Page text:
By and large, almost any meaningful change that happens in an organization is driven by some very motivated individuals. To be able to operate in the capacity that they need to, these individuals need to wield some amount of influence to be able to execute their vision. Often, they need access to certain people or resources—and that access requires influence.

When talking about developing influence, I think the best way to understand it is by discussing incentives. The business and one’s peers operate on different incentives — influence derived from either will depend on the value that they each receive.

Providing Value to the Business

When a business’s interests and incentives are tied directly to delivering value, it follows that employees who provide the most value will be rewarded (whether it’s compensation or social capital). I believe there’s two major ways to provide value to the business:

Tangible Business Value

Short term

  • An individual or team increases revenue or decreases cost in a meaningful way
  • Many product facing engineering teams work on features that roll up into a product SKU that customers are actively paying for
  • As a personal example, in 2016 I led an effort to scale down over-provisioned machines across PagerDuty, saving roughly $270,000 per year

Long term

  • Strategic decisions that position the business for massive expansion of customers and potential revenue—which are almost always driven by executives or very senior individuals. A great example at PagerDuty is the evolution of the product from a simple paging tool into a platform consisting of multiple products, such as PagerDuty Analytics, Event Intelligence, etc.
  • Contributes to a positive company brand and image (customer satisfaction, evangelism, etc.)
Organizational support
  • Any work that provides intangible value and empowers employees either directly or indirectly by increasing efficiency or reducing waste across the org
  • As an example, consider an onboarding process that allowed employees to be productive in half the time after joining? Is there a dollar value attached to that in an organization with thousands of employees?
  • Another good example of this would be development of tooling and elimination of tech debt. Both enable developers to deploy code much more efficiently and cut down on time spent as a result of inadequate tooling or dark debt

Providing Value to Peers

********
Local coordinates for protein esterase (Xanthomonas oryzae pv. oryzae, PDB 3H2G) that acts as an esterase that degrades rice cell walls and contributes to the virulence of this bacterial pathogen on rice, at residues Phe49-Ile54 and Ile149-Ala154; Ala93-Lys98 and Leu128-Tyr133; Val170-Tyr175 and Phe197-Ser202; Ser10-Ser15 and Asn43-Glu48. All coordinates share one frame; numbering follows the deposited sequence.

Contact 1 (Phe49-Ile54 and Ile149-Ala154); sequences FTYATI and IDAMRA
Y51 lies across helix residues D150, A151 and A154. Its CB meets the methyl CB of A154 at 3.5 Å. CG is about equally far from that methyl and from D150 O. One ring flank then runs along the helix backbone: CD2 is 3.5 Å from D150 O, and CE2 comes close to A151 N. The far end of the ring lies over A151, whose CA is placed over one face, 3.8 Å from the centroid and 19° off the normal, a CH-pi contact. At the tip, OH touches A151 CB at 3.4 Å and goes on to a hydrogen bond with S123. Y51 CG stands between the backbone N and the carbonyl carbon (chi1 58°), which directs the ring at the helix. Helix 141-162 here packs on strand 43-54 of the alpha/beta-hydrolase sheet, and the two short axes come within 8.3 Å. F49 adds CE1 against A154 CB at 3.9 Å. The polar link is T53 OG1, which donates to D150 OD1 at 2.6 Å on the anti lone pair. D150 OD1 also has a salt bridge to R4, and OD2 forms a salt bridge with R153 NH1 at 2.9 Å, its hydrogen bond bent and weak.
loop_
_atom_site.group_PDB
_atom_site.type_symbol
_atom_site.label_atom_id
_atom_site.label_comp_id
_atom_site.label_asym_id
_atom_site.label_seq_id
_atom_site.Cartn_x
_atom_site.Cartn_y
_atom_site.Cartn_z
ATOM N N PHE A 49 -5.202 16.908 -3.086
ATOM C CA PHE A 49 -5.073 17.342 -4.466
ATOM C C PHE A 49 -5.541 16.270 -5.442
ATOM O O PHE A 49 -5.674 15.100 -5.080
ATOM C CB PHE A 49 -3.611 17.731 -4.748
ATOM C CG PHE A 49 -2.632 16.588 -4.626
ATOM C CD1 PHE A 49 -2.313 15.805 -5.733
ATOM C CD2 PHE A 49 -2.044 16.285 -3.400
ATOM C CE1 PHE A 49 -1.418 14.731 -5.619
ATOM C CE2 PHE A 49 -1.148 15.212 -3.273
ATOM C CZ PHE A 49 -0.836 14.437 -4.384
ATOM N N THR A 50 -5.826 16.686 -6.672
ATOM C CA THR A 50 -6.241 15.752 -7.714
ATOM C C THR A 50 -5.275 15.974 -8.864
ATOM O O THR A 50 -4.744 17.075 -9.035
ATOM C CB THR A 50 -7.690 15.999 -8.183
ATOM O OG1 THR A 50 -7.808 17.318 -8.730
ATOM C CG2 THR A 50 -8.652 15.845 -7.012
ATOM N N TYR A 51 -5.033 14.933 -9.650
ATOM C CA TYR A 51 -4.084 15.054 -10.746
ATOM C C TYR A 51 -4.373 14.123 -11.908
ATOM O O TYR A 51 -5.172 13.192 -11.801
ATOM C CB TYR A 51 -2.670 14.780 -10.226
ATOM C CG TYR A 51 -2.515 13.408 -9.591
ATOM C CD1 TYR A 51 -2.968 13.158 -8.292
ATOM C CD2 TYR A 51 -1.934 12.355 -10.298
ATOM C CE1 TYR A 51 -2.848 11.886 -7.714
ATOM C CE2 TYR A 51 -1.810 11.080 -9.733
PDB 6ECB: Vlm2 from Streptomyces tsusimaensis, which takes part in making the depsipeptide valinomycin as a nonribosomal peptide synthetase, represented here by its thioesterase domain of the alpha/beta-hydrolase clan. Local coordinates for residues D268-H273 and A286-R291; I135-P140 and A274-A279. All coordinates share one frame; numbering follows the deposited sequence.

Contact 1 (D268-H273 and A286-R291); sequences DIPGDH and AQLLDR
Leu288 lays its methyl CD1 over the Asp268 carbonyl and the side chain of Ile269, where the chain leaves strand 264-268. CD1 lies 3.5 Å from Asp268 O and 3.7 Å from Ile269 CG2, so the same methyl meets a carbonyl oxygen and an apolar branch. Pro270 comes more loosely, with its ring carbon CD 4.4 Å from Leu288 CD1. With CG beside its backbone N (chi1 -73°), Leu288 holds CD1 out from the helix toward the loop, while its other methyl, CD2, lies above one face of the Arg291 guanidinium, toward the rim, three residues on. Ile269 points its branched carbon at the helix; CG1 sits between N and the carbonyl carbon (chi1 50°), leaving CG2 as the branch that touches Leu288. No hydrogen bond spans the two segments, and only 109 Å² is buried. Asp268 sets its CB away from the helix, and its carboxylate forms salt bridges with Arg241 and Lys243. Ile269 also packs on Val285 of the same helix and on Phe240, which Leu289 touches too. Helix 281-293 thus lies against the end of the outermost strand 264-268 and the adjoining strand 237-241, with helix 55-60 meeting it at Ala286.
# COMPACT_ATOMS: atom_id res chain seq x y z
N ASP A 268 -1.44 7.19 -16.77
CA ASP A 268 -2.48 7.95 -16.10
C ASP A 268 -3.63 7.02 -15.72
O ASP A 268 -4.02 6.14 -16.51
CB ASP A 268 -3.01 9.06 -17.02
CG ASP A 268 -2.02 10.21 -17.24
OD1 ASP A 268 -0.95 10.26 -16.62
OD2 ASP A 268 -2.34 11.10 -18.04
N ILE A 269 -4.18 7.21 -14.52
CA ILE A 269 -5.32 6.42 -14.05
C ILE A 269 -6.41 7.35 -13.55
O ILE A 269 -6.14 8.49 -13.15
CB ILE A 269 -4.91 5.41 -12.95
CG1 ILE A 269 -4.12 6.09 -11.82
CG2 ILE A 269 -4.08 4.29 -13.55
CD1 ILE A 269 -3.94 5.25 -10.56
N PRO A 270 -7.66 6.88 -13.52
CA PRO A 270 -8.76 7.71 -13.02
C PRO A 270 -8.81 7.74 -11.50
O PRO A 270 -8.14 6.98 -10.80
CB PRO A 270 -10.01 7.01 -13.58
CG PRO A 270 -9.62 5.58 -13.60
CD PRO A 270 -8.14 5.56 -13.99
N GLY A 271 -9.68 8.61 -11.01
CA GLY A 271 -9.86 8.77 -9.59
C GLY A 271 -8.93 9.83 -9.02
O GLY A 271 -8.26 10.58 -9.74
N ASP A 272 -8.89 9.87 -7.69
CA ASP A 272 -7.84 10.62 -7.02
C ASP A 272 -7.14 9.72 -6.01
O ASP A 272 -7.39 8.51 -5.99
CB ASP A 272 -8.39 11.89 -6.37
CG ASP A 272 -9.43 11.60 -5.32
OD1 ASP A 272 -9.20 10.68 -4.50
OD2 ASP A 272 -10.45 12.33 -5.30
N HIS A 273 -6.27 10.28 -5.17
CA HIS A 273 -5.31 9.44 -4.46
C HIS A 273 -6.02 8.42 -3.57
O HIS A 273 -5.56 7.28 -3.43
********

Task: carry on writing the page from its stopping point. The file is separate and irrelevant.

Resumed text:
Peers also have a financial stake in the company and are vested in its success, but less so than executives—their incentives are tied more so with job satisfaction and career development. In my opinion (and speaking from experience), as seniority increases, employees need more competent and capable peers to learn from and help them through their journey. An individual can provide value and develop influence among peers in two main ways:

  • Demonstrating expertise
    • Valuable employees take pride in their skills and want to surround themselves with other experts in their professions (to learn from, collaborate with, etc.)
  • Providing material support
    • Employees value and elevate peers who support them in achieving goals

Visibility & Developing a Brand

One of the most important parts of developing influence is establishing one’s brand in the organization and being seen. There’s work that needs to be done to develop expertise and domain knowledge in a certain area, but there’s also work that needs to be done to market one’s self and make the organization aware of one’s interest and abilities. From experience, most engineers focus on the former, while the latter seems to fall by the wayside. Advocating for yourself is a very important part of developing influence!

Let’s say an individual wants to be able to drive highly visible system design decisions in engineering. Before engineering leadership entrusts the individual with the responsibility to drive said decision, they will ask themselves: “What do I know about this person? What is this person’s track record on similar work in the past? How has their previous decisions regarding tradeoffs on different designs and systems panned out?” For the individual to have won the trust of leadership, they need to have worked towards that reputation by focusing on work that allows them to both exercise and demonstrate it on a smaller scale.

We’ve talked a lot about influence and how we may go about achieving it. But we need to understand the function it serves. Is it really necessary? I believe it is. Our need for hierarchy and influence serves to address the problem of coordination.